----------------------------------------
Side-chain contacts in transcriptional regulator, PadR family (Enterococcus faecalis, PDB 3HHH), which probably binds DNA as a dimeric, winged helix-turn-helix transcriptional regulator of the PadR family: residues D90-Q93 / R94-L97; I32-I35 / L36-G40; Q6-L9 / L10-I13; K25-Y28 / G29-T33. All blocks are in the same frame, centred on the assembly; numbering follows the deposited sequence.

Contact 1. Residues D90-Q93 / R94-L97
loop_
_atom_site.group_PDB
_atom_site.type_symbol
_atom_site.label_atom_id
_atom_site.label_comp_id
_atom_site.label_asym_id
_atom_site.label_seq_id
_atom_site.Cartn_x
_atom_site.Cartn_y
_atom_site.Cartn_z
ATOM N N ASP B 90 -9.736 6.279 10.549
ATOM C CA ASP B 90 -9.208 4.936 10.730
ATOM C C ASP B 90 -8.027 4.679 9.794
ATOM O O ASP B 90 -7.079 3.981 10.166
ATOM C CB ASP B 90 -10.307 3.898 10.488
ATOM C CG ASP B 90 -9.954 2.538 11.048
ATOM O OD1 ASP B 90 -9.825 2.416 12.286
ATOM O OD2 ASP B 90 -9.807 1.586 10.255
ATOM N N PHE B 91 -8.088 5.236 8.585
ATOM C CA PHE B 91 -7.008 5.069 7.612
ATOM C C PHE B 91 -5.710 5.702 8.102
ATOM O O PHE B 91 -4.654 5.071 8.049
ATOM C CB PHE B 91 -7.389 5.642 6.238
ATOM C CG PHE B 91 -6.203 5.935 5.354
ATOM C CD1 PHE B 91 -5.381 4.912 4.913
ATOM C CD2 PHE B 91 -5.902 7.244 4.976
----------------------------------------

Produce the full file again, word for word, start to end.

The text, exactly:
Side-chain contacts in transcriptional regulator, PadR family (Enterococcus faecalis, PDB 3HHH), which probably binds DNA as a dimeric, winged helix-turn-helix transcriptional regulator of the PadR family: residues D90-Q93 / R94-L97; I32-I35 / L36-G40; Q6-L9 / L10-I13; K25-Y28 / G29-T33. All blocks are in the same frame, centred on the assembly; numbering follows the deposited sequence.

Contact 1. Residues D90-Q93 / R94-L97
loop_
_atom_site.group_PDB
_atom_site.type_symbol
_atom_site.label_atom_id
_atom_site.label_comp_id
_atom_site.label_asym_id
_atom_site.label_seq_id
_atom_site.Cartn_x
_atom_site.Cartn_y
_atom_site.Cartn_z
ATOM N N ASP B 90 -9.736 6.279 10.549
ATOM C CA ASP B 90 -9.208 4.936 10.730
ATOM C C ASP B 90 -8.027 4.679 9.794
ATOM O O ASP B 90 -7.079 3.981 10.166
ATOM C CB ASP B 90 -10.307 3.898 10.488
ATOM C CG ASP B 90 -9.954 2.538 11.048
ATOM O OD1 ASP B 90 -9.825 2.416 12.286
ATOM O OD2 ASP B 90 -9.807 1.586 10.255
ATOM N N PHE B 91 -8.088 5.236 8.585
ATOM C CA PHE B 91 -7.008 5.069 7.612
ATOM C C PHE B 91 -5.710 5.702 8.102
ATOM O O PHE B 91 -4.654 5.071 8.049
ATOM C CB PHE B 91 -7.389 5.642 6.238
ATOM C CG PHE B 91 -6.203 5.935 5.354
ATOM C CD1 PHE B 91 -5.381 4.912 4.913
ATOM C CD2 PHE B 91 -5.902 7.244 4.976